The most widely used radiologic classification system for heterotopic ossification after total hip arthroplasty (THA) is the Brooker scale. In 2002, Della Valle et al proposed a modified rating system for heterotopic ossification to increase intraobserver reliability and interobserver agreement. To date, no study comparing these 2 classification systems has been conducted. Moreover, these studies were grossly underpowered. In the current study, 3 clinicians reviewed the charts of 236 patients with documented radiographic heterotopic ossification at least 2 months after THA and independently graded the amount of heterotopic ossification according to the Brooker and Della Valle classification systems...
September 29, 2016: Orthopedics
Jimi Kim, Elizabeth McMillan, Hyun Seok Kim, Niranjan Venkateswaran, Gurbani Makkar, Jaime Rodriguez-Canales, Pamela Villalobos, Jasper Edgar Neggers, Saurabh Mendiratta, Shuguang Wei, Yosef Landesman, William Senapedis, Erkan Baloglu, Chi-Wan B Chow, Robin E Frink, Boning Gao, Michael Roth, John D Minna, Dirk Daelemans, Ignacio I Wistuba, Bruce A Posner, Pier Paolo Scaglioni, Michael A White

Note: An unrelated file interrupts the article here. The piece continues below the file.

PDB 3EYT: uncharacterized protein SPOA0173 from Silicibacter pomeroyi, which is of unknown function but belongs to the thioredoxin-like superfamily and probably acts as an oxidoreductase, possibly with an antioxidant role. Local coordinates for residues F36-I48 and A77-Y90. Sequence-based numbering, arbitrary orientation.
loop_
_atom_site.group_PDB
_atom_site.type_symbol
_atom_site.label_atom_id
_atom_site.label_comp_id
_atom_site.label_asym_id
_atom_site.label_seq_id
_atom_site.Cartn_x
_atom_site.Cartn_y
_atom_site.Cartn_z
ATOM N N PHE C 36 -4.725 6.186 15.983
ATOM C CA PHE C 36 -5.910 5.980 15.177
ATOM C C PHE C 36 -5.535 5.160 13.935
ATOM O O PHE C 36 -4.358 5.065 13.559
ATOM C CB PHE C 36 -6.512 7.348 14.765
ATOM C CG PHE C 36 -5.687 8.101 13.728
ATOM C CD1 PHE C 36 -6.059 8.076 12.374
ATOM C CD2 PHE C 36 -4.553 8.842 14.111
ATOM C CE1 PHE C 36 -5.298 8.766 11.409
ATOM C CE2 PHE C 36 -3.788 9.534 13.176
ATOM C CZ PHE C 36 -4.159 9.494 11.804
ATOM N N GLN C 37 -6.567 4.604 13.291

The common participation of oncogenic KRAS proteins in many of the most lethal human cancers, together with the ease of detecting somatic KRAS mutant alleles in patient samples, has spurred persistent and intensive efforts to develop drugs that inhibit KRAS activity. However, advances have been hindered by the pervasive inter- and intra-lineage diversity in the targetable mechanisms that underlie KRAS-driven cancers, limited pharmacological accessibility of many candidate synthetic-lethal interactions and the swift emergence of unanticipated resistance mechanisms to otherwise effective targeted therapies...
October 6, 2016: Nature
Adel Mahmoud, Dalia Fayez, Mervat Mammdouh Abou Gabal, Sherin Mohamed Hosny Hamza, Takwa Badr
INTRODUCTION: Fusion of joints as well as intervertebral spaces by the formation of bony spurs appearing as syndesmophytes and osteophytes are the hallmark of spondyloarthropathies which accounts for disability. The aim of this study was to assess the serum level of bone morphogenetic protein (BMP)-7 in ankylosing spondylitis and its relationship with disease activity and the radiographic damage. METHODS: This longitudinal case control study was conducted in Ain Shams University Hospitals (Egypt)...
July 2016: Electronic Physician